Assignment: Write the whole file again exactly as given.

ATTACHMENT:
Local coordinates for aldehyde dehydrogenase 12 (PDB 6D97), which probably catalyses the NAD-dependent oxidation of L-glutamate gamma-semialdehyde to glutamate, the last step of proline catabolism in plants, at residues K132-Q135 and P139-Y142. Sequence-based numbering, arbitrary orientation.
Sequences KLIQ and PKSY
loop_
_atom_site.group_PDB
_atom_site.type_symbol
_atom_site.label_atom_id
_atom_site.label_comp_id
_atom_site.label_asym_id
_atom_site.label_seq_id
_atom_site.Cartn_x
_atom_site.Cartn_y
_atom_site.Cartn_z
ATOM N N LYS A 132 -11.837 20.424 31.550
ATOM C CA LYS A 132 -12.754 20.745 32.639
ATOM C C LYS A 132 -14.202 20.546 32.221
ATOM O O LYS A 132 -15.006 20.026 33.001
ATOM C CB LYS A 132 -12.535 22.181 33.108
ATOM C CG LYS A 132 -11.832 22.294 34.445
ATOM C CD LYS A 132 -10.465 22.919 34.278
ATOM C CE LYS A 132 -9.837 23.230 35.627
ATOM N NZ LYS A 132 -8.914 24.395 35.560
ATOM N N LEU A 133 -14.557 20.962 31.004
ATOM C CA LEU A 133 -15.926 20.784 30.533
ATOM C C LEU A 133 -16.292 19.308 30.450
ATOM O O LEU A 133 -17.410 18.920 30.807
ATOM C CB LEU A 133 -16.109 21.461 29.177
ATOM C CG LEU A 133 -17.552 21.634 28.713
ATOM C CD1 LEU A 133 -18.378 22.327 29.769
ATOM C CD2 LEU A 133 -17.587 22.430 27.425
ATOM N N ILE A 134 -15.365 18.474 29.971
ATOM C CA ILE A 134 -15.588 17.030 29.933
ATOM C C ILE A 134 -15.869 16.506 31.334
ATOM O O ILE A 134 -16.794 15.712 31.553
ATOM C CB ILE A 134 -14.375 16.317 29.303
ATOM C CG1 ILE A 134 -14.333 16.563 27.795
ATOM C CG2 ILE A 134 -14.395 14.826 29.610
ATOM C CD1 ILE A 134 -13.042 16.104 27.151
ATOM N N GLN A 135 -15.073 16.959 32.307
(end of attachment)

Local coordinates for aldehyde dehydrogenase 12 (PDB 6D97), which probably catalyses the NAD-dependent oxidation of L-glutamate gamma-semialdehyde to glutamate, the last step of proline catabolism in plants, at residues K132-Q135 and P139-Y142. Sequence-based numbering, arbitrary orientation.
Sequences KLIQ and PKSY
loop_
_atom_site.group_PDB
_atom_site.type_symbol
_atom_site.label_atom_id
_atom_site.label_comp_id
_atom_site.label_asym_id
_atom_site.label_seq_id
_atom_site.Cartn_x
_atom_site.Cartn_y
_atom_site.Cartn_z
ATOM N N LYS A 132 -11.837 20.424 31.550
ATOM C CA LYS A 132 -12.754 20.745 32.639
ATOM C C LYS A 132 -14.202 20.546 32.221
ATOM O O LYS A 132 -15.006 20.026 33.001
ATOM C CB LYS A 132 -12.535 22.181 33.108
ATOM C CG LYS A 132 -11.832 22.294 34.445
ATOM C CD LYS A 132 -10.465 22.919 34.278
ATOM C CE LYS A 132 -9.837 23.230 35.627
ATOM N NZ LYS A 132 -8.914 24.395 35.560
ATOM N N LEU A 133 -14.557 20.962 31.004
ATOM C CA LEU A 133 -15.926 20.784 30.533
ATOM C C LEU A 133 -16.292 19.308 30.450
ATOM O O LEU A 133 -17.410 18.920 30.807
ATOM C CB LEU A 133 -16.109 21.461 29.177
ATOM C CG LEU A 133 -17.552 21.634 28.713
ATOM C CD1 LEU A 133 -18.378 22.327 29.769
ATOM C CD2 LEU A 133 -17.587 22.430 27.425
ATOM N N ILE A 134 -15.365 18.474 29.971
ATOM C CA ILE A 134 -15.588 17.030 29.933
ATOM C C ILE A 134 -15.869 16.506 31.334
ATOM O O ILE A 134 -16.794 15.712 31.553
ATOM C CB ILE A 134 -14.375 16.317 29.303
ATOM C CG1 ILE A 134 -14.333 16.563 27.795
ATOM C CG2 ILE A 134 -14.395 14.826 29.610
ATOM C CD1 ILE A 134 -13.042 16.104 27.151
ATOM N N GLN A 135 -15.073 16.959 32.307